What if I start work without permission?

It is not advisable to start work before you have got all the permissions you need. If the work is not acceptable, you could be asked to put it right at your own expense and/or be fined.

What if I want to alter my plans after a decision has been made?

If you change your plans, either before or after work has started, you must be sure to get both planning permission and building regulations approval for the changes. This is very important. For example, you will not always get planning permission for changes you have to make to meet building regulations. However, we will always work with you to try and find a solution.

What is the difference between a planning condition and a planning obligation?

A planning condition is a legal mechanism to either regulate the development or the use of any land under control of the applicant, whilst a planning obligation can involve a payment either direct, or in kind, towards planning measures to mitigate the impact of a development, restrict the use of the land,  require certain activities to be carried out in relation to the land or require the land to be used in a specified way.

In accordance with circular 05/2005, where there is a choice between imposing conditions and entering into a planning obligation, the imposition of a condition is preferable. Planning obligations will be the preferred method of ensuring the provision of complex arrangements, such as affordable housing and the payment of commuted sums.

What are unilateral undertakings?

Unilateral undertakings are legal agreements which bind only one party, usually the developer, to undertake planning obligations. A unilateral undertaking can sometimes be used as an alternative to a section 106 agreement as part of the process of determining a planning application, particularly in instances where the obligations are simple.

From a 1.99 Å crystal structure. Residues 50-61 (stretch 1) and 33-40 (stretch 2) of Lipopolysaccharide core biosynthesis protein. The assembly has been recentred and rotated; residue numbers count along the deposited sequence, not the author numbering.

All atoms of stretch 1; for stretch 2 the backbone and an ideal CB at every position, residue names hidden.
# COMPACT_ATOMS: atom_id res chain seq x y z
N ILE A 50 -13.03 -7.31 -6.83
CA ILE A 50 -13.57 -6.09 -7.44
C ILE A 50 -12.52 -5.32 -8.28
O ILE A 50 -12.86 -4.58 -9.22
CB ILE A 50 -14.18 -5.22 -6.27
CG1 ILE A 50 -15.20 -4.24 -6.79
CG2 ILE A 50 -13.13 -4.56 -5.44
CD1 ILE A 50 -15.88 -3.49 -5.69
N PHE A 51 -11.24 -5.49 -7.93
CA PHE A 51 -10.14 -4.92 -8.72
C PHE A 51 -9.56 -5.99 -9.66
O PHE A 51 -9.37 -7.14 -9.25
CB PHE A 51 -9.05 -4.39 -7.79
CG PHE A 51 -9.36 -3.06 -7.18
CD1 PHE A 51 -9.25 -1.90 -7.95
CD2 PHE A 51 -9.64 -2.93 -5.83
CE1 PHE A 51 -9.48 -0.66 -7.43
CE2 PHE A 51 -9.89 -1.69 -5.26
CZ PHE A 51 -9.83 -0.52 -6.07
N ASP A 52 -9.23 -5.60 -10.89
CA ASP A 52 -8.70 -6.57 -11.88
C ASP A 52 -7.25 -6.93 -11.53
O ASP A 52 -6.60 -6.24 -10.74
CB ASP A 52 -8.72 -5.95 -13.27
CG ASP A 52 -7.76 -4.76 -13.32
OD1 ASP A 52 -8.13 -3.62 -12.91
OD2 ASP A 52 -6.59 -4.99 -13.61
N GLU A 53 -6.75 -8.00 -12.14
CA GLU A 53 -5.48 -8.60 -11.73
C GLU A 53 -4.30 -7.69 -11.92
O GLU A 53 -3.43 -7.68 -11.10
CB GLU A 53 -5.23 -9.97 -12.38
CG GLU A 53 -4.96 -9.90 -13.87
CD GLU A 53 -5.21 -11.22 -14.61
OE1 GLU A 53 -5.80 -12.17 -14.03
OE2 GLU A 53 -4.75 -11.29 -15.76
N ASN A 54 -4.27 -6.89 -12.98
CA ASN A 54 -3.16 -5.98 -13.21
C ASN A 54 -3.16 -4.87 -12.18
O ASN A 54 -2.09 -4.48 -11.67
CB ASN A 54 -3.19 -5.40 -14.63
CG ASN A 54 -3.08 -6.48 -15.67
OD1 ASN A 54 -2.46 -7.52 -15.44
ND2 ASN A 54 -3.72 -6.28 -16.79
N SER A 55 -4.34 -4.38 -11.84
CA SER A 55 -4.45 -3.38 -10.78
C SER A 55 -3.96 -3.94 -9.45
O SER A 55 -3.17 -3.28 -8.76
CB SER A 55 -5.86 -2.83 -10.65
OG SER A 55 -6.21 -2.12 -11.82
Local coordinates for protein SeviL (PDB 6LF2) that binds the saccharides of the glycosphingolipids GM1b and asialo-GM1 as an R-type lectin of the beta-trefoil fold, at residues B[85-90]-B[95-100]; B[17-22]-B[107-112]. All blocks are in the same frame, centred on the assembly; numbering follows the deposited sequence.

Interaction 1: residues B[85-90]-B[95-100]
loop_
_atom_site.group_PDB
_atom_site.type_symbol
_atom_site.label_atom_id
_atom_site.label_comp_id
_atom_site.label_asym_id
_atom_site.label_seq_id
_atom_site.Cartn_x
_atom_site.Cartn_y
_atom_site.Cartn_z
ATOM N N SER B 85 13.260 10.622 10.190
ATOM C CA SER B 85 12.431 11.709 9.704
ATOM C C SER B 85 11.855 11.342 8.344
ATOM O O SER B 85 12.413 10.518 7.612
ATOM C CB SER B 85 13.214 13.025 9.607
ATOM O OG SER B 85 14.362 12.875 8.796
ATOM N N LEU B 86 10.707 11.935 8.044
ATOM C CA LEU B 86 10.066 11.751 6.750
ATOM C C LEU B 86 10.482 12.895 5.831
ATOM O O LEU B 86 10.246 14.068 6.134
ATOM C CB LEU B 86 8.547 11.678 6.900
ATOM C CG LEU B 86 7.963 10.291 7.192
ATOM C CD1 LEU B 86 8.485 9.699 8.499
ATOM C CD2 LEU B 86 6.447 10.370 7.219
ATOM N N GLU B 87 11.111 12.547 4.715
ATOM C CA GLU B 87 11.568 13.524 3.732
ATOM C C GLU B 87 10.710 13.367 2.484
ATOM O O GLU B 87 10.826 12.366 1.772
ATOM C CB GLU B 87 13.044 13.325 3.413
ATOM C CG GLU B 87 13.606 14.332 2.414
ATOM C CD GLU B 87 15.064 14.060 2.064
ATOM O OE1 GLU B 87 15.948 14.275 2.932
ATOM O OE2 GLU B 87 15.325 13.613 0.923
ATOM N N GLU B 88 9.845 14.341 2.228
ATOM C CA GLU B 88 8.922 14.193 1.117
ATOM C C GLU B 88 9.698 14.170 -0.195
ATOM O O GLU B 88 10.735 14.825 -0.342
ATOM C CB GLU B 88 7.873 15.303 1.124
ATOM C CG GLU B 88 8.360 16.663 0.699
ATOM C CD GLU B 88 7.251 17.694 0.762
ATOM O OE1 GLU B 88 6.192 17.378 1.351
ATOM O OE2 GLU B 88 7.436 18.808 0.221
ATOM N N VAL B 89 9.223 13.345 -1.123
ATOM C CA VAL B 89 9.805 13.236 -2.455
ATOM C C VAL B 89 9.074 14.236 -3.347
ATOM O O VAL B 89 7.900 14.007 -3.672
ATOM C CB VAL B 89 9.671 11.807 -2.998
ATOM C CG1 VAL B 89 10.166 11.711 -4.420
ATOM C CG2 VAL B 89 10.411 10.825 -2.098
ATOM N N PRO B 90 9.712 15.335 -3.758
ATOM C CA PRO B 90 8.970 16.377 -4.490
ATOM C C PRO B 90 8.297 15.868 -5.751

Does East Staffordshire Borough Council have standardised legal agreements and obligations?

Yes, a standard heads of terms template, and typical obligations between parties is available.

How can I get involved in section 106 planning obligations?

Members of the public have the opportunity to make representations to the planning authority for each planning application and on policy documents that set out the framework for seeking planning obligations.

Residents or businesses living and working adjacent to a development site will receive a letter from the council at the start of the planning application process detailing who they can contact if they wish to make representations. Representations can include suggestions by members of the public for projects which may mitigate the impact of a new development on an area.

Why are section 106 planning obligations so important?

The pre-submission local plan requires East Staffordshire Borough Council to construct 11,648 homes over the next local plan period (2013 – 2031). Planning obligations are important in ensuring that the impact of the growth in population is dealt with in a planned and sustainable way, and contributions will ensure the adequate provision of infrastructure to meet this planned growth.